When we pray the Great Thanksgiving during the celebration of the Lord’s Supper, we often say these words together: “Christ has died, Christ is risen, Christ will come again.” This is the ground of our hope as Christians in this age and in the age to come.
John Wesley echoes this affirmation in his “Letter on Preaching Christ.” In it, he notes that wherever one finds Methodists who are “alive, strong, and vigorous of soul, believing, loving, praising God their Saviour” it was because they “had been continuously fed with” the “wholesome food” of the gospel, promising not only forgiveness of sins but a new life in Christ. “From the beginning they had been taught both the law and the gospel. ‘God loves you; therefore love and obey him. Christ died for you; therefore die to sin. Christ is risen; therefore rise in the image of God. Christ liveth evermore; therefore live to God, till you live with him in glory.’”
This what he and his preachers had proclaimed, and what the Methodists believed. This is, he says, “the scriptural way, the Methodist way, the true way. God grant we may never turn therefore, to the right hand or to the left.”
There is, I think, a strong connection between the four points of this Methodist message.
“God loves you; therefore love and obey him” is close to Wesley’s favorite verse of scripture, I John 4:19: “We love him because he first loved us.” In his Explanatory Notes Upon the New Testament, Wesley calls this “the sum of all religion, the genuine model of Christianity.”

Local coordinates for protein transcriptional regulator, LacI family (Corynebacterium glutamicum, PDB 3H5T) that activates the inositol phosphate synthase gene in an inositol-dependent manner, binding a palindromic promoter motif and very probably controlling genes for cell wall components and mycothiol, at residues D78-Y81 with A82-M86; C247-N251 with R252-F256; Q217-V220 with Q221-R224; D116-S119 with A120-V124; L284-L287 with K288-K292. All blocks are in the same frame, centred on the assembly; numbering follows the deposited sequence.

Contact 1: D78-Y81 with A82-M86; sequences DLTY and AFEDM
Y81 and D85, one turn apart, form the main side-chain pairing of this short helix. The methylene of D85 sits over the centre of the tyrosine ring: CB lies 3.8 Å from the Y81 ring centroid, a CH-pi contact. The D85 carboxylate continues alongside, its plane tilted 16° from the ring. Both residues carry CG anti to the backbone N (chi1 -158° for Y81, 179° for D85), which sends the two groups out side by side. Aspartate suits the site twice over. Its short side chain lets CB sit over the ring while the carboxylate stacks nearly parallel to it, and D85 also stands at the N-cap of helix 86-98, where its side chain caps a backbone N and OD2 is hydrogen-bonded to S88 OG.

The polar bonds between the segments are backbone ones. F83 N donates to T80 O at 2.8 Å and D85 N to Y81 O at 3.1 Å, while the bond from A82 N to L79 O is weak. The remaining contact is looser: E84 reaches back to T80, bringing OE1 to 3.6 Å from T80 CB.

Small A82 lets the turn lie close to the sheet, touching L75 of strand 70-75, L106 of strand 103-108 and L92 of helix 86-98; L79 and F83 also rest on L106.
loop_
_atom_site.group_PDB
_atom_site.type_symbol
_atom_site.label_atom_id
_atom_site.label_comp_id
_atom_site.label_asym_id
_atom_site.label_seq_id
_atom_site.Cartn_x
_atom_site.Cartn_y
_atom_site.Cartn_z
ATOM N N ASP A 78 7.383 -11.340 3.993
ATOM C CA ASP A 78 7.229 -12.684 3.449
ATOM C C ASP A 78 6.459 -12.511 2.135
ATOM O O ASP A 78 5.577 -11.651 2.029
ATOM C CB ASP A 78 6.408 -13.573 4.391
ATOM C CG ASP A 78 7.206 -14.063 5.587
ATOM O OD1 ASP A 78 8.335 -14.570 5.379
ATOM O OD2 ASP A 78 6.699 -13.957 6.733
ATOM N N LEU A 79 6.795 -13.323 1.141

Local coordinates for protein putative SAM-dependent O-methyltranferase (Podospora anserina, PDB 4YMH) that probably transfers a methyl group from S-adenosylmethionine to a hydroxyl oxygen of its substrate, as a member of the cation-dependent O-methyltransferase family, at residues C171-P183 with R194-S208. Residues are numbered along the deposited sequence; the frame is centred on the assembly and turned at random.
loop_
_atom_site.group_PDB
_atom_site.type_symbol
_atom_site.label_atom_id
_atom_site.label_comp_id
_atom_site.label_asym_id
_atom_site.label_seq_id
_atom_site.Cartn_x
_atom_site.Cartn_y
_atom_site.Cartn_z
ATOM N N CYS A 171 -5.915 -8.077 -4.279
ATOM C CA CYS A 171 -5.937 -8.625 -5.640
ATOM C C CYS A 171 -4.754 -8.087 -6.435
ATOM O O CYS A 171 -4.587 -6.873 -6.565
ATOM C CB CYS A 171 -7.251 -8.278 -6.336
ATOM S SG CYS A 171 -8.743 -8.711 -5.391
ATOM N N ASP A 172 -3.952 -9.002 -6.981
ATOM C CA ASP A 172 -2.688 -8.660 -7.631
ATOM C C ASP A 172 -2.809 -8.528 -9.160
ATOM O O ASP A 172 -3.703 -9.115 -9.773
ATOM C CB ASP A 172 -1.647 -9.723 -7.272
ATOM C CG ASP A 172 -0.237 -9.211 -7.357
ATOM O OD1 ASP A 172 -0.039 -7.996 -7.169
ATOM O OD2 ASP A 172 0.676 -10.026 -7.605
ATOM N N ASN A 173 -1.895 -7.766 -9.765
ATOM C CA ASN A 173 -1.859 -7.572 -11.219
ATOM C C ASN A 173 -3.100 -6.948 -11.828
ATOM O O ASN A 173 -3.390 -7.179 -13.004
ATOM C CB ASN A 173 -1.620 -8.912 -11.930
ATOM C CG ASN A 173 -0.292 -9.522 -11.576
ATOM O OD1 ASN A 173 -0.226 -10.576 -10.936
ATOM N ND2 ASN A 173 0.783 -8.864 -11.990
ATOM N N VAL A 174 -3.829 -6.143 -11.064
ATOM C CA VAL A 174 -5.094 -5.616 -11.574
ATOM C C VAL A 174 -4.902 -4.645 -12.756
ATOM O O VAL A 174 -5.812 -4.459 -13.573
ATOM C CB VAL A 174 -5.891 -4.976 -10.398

How much and to what extent does Christ love us? “Christ died for you; therefore die to sin.” As Paul says in Romans 5:8, “But God proves his love for us in that while we were yet sinners Christ died for us.” Charles Wesley states it even more powerfully: “O Love Divine, what hast thou done? The immortal God hath died for me.” (UM Hymnal 287) But note the result: if Christ has died for us, we are to die to sin. This doesn’t only mean our sin is forgiven. It means that Christ has died to break sin’s power over in our lives, to ultimately put it to death.
The triumph of the resurrection is the victory over sin and death: “Christ is risen; therefore rise in the image of God.” We are given a new life, through Jesus Christ. It is a life in which, through what Christ has done for us and what the Holy Spirit does in us, we are increasingly enabled to love as God loves. Our dispositions, motivations and desires are remade until love fills our hearts and governs our lives. It is then that we are once again in the image of the God who created us.
This is a life that, because Christ is risen, death cannot take from us. “Christ liveth evermore; therefore live to God, till you live with him in glory.” We love and serve God now and through all eternity. Thus we can sing with Charles Wesley,
Love’s redeeming work is done,
Fought the fight, the battle won,
Death in vain forbids him rise,
Christ has opened paradise.
Soar we now where Christ has led,
Following our exalted Head,
Made like him, like him we rise,
Ours the cross, the grave, the skies.
(Christ the Lord is Risen Today, UM Hymnal 302)
By: Dr. Hal Knight, Professor of Wesleyan